2. Anatomical and medical discoveries by physicians, including William Harvey, presented the body as an integrated system, challenging the traditional humoral theory of the body and of disease espoused by Galen.

  3. Francis Bacon and Rene Descartes defined inductive and deductive reasoning and promoted experimentation and the use of mathematics, which would ultimately shape the “scientific method.”

  4. Alchemy and astrology continued to appeal to elites and to some natural philosophers, in part because they shared with the new science the notion of a predictable and knowable universe. In oral culture of peasants, a belief that the cosmos was governed by divine and demonic forces persisted.

Key Concept 1.2 - The struggle for sovereignty within and among states resulted in varying degrees of political centralization.

  1. The new concept of the sovereign state and secular systems of law played a central role in the creation of new political institutions.

    1. New monarchies laid the foundation for the centralized modern state by establishing a monopoly on tax collection, military force, and dispensing of justice, and by gaining the right to determine the religion of their subjects.

    2. The Peace of Westphalia (1649), which marked the effective end of the medieval ideal of universal Christendom, accelerated the decline of the Holy Roman Empire by granting princes, bishops and other local leaders control over religion.

    3. Across Europe, commercial and professional groups gained in power and played a greater role in political affairs.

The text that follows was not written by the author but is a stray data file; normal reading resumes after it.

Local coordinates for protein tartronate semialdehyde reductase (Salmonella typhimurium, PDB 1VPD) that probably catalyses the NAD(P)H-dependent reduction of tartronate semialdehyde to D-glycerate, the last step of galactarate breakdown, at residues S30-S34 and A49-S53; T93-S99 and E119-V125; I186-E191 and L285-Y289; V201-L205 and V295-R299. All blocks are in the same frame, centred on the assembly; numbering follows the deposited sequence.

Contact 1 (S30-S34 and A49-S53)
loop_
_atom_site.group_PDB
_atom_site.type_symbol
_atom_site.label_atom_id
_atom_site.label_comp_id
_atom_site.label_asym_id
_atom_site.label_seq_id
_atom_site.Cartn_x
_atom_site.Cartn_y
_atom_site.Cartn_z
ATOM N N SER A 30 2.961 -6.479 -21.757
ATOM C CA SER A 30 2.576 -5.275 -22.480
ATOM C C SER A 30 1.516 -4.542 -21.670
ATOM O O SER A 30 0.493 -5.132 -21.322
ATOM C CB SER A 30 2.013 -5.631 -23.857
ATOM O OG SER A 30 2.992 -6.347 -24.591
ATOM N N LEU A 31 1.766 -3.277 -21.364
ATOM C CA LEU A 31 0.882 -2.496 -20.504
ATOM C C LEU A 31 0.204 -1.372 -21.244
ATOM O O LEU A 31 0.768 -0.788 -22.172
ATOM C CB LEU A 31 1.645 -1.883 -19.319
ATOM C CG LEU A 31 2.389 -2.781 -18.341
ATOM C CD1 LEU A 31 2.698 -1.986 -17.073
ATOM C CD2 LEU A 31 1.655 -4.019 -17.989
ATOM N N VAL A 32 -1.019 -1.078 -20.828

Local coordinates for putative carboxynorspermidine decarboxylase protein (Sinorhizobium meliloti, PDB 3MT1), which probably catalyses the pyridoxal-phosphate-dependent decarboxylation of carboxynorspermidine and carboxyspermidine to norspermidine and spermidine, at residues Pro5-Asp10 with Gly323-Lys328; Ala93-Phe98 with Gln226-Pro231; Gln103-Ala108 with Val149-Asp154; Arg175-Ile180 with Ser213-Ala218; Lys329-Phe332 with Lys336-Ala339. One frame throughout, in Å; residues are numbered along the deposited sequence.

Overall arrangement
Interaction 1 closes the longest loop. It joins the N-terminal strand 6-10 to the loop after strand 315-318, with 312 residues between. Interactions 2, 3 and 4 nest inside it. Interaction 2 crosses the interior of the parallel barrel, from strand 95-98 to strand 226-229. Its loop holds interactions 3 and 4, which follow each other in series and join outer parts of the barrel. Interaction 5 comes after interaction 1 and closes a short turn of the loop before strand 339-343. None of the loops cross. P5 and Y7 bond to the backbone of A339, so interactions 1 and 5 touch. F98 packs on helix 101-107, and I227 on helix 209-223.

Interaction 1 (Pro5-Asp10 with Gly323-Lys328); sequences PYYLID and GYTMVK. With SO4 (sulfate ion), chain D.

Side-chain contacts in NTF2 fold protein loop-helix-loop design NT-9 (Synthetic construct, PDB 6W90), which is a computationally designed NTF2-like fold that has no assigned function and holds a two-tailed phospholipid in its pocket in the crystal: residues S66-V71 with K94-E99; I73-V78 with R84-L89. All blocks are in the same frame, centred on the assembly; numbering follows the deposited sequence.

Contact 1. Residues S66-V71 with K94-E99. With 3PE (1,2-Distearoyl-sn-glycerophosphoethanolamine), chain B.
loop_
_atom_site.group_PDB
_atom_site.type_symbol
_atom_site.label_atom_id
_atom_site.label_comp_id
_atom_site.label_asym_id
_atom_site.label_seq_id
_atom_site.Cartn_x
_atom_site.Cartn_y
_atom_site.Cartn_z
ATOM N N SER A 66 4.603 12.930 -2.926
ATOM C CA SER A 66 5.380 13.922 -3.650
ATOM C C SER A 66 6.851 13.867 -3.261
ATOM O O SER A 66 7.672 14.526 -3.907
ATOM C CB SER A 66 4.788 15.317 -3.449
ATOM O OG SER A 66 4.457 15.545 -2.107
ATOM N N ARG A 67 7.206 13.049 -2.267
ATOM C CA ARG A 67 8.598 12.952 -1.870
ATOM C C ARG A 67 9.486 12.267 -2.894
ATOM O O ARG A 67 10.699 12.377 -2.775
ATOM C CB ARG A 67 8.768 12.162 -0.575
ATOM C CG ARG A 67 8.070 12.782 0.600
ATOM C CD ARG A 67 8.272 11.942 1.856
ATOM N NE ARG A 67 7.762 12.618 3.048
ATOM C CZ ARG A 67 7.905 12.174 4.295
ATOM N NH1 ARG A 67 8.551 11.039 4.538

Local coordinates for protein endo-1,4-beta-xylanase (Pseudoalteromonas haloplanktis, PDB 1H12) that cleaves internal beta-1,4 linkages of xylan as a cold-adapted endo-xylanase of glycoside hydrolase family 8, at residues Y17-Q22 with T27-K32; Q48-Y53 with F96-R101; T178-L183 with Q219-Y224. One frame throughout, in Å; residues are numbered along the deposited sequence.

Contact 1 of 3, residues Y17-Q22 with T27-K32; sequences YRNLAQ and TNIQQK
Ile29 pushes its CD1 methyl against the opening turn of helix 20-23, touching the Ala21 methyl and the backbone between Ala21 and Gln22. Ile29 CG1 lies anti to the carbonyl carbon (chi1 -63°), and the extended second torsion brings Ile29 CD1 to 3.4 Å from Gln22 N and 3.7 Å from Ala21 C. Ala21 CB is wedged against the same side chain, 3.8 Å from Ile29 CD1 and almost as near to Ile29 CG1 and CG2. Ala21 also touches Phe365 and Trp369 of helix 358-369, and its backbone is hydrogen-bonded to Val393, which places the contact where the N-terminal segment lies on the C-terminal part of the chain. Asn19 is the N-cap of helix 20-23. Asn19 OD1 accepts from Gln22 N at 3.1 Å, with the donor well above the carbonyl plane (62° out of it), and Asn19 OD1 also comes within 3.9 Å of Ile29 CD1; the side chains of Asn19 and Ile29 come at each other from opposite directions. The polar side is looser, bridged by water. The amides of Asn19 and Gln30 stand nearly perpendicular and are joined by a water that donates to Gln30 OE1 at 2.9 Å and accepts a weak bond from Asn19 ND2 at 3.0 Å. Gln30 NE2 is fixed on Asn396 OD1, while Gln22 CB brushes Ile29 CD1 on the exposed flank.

4. Secular political theories, such as those espoused in Machiavelli’s The Prince, provided a new concept of the state.

  1. The competitive state system led to new patterns of diplomacy and new forms of warfare.

    1. Following the Peace of Westphalia, religion no longer was a cause for warfare among European states; instead, the concept of the balance of power played an important role in structuring diplomatic and military objectives.

    2. Advances in military technology (i.e., the “military revolution”) led to new forms of warfare, including greater reliance on infantry, firearms, mobile cannon, and more elaborate fortifications, all financed by heavier taxation and requiring a larger bureaucrat. Technology, tactics, and strategies tipped the balance of power toward states able to marshal sufficient resources for the new military environment.

  1. The competition for power between monarchs and corporate groups produced different distributions of governmental authority in European states.

    1. The English Civil War, a conflict between the monarchy, Parliament, and other elites over their respective roles in the political structure, exemplified this competition.

    2. Monarchies seeking enhanced power faced challenges from nobles who wished to retain traditional forms of shared governance and regional autonomy.